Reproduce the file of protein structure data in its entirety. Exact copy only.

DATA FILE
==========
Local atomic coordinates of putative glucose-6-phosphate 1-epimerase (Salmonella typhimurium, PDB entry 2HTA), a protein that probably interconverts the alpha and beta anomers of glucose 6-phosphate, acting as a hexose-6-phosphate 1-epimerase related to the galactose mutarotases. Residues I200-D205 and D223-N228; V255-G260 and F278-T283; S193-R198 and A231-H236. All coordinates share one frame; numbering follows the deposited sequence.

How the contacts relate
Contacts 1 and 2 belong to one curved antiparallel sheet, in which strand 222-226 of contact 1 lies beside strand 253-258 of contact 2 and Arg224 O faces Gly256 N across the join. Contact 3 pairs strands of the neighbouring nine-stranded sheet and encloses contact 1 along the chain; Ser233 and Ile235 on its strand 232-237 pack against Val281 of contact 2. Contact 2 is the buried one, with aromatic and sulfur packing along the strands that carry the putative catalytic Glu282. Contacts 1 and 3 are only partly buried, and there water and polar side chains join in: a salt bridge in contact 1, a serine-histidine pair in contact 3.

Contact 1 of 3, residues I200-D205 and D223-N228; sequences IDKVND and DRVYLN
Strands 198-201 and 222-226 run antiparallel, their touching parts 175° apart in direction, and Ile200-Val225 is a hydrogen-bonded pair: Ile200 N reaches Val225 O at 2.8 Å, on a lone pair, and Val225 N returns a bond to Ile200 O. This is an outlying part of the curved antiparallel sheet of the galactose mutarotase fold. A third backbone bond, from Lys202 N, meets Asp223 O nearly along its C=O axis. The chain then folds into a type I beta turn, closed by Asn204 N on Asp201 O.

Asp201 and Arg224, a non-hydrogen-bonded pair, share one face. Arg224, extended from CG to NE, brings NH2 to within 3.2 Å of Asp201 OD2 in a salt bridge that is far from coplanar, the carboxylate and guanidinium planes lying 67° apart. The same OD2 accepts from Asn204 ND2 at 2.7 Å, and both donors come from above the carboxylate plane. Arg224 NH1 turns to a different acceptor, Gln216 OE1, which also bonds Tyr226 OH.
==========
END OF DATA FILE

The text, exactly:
Local atomic coordinates of putative glucose-6-phosphate 1-epimerase (Salmonella typhimurium, PDB entry 2HTA), a protein that probably interconverts the alpha and beta anomers of glucose 6-phosphate, acting as a hexose-6-phosphate 1-epimerase related to the galactose mutarotases. Residues I200-D205 and D223-N228; V255-G260 and F278-T283; S193-R198 and A231-H236. All coordinates share one frame; numbering follows the deposited sequence.

How the contacts relate
Contacts 1 and 2 belong to one curved antiparallel sheet, in which strand 222-226 of contact 1 lies beside strand 253-258 of contact 2 and Arg224 O faces Gly256 N across the join. Contact 3 pairs strands of the neighbouring nine-stranded sheet and encloses contact 1 along the chain; Ser233 and Ile235 on its strand 232-237 pack against Val281 of contact 2. Contact 2 is the buried one, with aromatic and sulfur packing along the strands that carry the putative catalytic Glu282. Contacts 1 and 3 are only partly buried, and there water and polar side chains join in: a salt bridge in contact 1, a serine-histidine pair in contact 3.

Contact 1 of 3, residues I200-D205 and D223-N228; sequences IDKVND and DRVYLN
Strands 198-201 and 222-226 run antiparallel, their touching parts 175° apart in direction, and Ile200-Val225 is a hydrogen-bonded pair: Ile200 N reaches Val225 O at 2.8 Å, on a lone pair, and Val225 N returns a bond to Ile200 O. This is an outlying part of the curved antiparallel sheet of the galactose mutarotase fold. A third backbone bond, from Lys202 N, meets Asp223 O nearly along its C=O axis. The chain then folds into a type I beta turn, closed by Asn204 N on Asp201 O.

Asp201 and Arg224, a non-hydrogen-bonded pair, share one face. Arg224, extended from CG to NE, brings NH2 to within 3.2 Å of Asp201 OD2 in a salt bridge that is far from coplanar, the carboxylate and guanidinium planes lying 67° apart. The same OD2 accepts from Asn204 ND2 at 2.7 Å, and both donors come from above the carboxylate plane. Arg224 NH1 turns to a different acceptor, Gln216 OE1, which also bonds Tyr226 OH.